It’s really hot outside. Our air conditioning is working well and you are always welcome. We have some interesting programming going on this month. Or, you could just come by and find your next great read.
Community Storytime every Thursdays at 10 a.m. for the younger people (from 2-5 years old) and their grownups.
The library is a summer feeding site which means any child between the ages of birth and 18 will be given a lunch to eat at the library. We also have a short program each day, designed to challenge the kids a bit, encourage some creativity and critical thinking and be fun. The program will end on July 19.
Thanks to everyone who participated in the program, volunteered to help, or just put up with the chaos. This is important work and we are honored and excited to be part of it.
All the programming for July has not been listed here, because programs are subject to last minute tweaking and we may add programming if demand is great enough. Therefore, because it is especially difficult in the summer with all that we have going on finding out about programs should be done through Facebook, subscribing to our e-newsletter, or checking the Google calendar attached to our webpage (tiftonlibrary.org). You can always call the library at 229-386-7148 for more information as well.
What’s new to read?
If you are interested in seeing all the new materials added to this (or other libraries in Georgia belonging to the PINES system) it is easy! Go to the library catalog (www.tiftonlibrary.org) select PINES account, then library catalog. In the middle of the screen you should see a graphic of a pile of books labeled “New Library Materials.” Drop the menu, chose the library (we are a part of the Coastal Plain Regional Library system) and a list of materials added in the last few months will appear, often with plot summaries. But here are a couple of our newest books.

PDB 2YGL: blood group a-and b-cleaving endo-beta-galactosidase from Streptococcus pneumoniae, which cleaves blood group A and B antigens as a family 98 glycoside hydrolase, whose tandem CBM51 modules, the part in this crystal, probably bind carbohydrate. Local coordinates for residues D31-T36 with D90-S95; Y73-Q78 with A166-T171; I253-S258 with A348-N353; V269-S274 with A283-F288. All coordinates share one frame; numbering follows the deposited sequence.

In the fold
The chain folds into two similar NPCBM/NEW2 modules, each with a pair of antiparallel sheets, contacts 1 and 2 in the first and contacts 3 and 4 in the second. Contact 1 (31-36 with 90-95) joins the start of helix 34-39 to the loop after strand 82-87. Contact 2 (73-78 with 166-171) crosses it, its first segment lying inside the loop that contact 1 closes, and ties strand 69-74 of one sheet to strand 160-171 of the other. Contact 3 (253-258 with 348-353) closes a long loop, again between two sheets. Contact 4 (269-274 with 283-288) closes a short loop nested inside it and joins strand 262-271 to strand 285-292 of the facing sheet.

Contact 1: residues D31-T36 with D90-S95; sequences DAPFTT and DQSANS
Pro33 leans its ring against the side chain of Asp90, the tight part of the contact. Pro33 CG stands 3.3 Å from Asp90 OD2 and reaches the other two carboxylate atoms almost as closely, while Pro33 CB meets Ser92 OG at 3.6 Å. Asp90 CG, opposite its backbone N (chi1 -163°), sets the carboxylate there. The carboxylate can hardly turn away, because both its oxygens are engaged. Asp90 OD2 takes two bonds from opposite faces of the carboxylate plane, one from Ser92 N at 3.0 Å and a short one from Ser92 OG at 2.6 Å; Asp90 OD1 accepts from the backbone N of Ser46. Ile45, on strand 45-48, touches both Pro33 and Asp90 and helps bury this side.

Diane C. McPhail’s debut novel is called “The Abolitionist’s Daughter.” Set at the beginning of the Civil War, this story imagines the lives of women who are Southern Abolitionists and the struggles they may have endured trying to do the right thing in the midst of war.
De’Shawn Charles Winslow has written “In West Mills” and this is his first novel. West Mills is an African American community in rural North Carolina with a larger-than-life resident named Azalea “Knot” Center, who is determined to live her life in the way she wants to live it – which means a lot of cheap liquor, nineteenth century literature and men. Eventually it all gets old and Knot decides some stability is in order. Enter Otis Lee Loving. He is keen to help, but there is a lot going on in West Mills.
One of the Amazon Best Books of June 2019 and named one of the most anticipated books of 2019 by a number of media outlets, “On Earth We’re Briefly Gorgeous” takes the form of a letter being written by Little Dog, a son who cannot remember any place other than America, to his mother, who has survived the Vietnam War, migration to the United States, birth, death and violence. She is also illiterate. How do such disparate worlds communicate? Is love enough for understanding? Ocean Vuong is the author.
“Ladysitting: My Year With Nana at the end of Her Century” is novelist Lorene Cary’s story of being the caretaker for her grandmother, at the end of her life. Nana Jackson had managed her own business well into her nineties, surviving a car wreck, various bouts of pneumonia and other infections. A messy, funny, sad and very human memoir.